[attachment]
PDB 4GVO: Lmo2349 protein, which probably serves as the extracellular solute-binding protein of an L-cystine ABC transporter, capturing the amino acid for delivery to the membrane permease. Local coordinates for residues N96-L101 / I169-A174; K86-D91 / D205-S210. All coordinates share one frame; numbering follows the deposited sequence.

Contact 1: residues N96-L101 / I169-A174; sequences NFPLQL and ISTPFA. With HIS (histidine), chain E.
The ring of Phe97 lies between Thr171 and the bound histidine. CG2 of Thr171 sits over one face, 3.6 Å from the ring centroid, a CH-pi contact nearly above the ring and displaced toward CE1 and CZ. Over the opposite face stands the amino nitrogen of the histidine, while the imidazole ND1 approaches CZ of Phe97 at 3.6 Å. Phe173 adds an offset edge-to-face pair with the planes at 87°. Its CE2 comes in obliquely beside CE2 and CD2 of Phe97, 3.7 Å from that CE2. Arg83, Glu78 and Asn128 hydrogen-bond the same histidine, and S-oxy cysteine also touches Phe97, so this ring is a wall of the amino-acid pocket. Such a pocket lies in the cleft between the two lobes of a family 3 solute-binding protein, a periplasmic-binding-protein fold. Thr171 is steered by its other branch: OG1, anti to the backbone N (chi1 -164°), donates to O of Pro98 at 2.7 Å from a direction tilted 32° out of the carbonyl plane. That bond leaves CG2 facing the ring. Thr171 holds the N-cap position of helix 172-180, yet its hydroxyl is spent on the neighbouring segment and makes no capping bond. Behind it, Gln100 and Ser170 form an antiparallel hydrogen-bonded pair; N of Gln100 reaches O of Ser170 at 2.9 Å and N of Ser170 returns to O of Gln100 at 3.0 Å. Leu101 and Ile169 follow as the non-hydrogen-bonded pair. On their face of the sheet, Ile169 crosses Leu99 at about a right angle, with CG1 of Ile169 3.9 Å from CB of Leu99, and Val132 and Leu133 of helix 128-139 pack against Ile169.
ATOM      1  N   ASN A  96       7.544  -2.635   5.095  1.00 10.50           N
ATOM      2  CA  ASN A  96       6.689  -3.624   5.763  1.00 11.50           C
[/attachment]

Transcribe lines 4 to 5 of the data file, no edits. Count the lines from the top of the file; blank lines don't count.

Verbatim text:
ATOM      1  N   ASN A  96       7.544  -2.635   5.095  1.00 10.50           N
ATOM      2  CA  ASN A  96       6.689  -3.624   5.763  1.00 11.50           C